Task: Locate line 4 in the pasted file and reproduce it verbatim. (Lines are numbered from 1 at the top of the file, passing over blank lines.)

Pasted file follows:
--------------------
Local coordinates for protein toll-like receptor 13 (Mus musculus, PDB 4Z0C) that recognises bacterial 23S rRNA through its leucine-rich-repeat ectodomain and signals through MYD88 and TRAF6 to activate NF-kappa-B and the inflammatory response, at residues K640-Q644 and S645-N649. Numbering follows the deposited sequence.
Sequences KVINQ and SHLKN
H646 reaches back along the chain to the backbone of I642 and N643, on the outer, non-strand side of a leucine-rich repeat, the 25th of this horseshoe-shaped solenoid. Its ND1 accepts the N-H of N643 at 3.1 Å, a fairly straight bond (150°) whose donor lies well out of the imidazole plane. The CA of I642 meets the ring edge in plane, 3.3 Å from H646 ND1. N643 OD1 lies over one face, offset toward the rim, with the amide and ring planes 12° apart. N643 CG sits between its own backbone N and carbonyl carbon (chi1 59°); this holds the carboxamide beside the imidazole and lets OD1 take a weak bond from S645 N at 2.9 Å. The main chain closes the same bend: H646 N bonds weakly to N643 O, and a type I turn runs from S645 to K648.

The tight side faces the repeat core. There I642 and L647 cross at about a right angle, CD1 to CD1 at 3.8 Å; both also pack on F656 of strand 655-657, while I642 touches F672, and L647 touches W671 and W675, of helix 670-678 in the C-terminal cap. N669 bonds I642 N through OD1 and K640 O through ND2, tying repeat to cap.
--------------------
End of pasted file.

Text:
The tight side faces the repeat core. There I642 and L647 cross at about a right angle, CD1 to CD1 at 3.8 Å; both also pack on F656 of strand 655-657, while I642 touches F672, and L647 touches W671 and W675, of helix 670-678 in the C-terminal cap. N669 bonds I642 N through OD1 and K640 O through ND2, tying repeat to cap.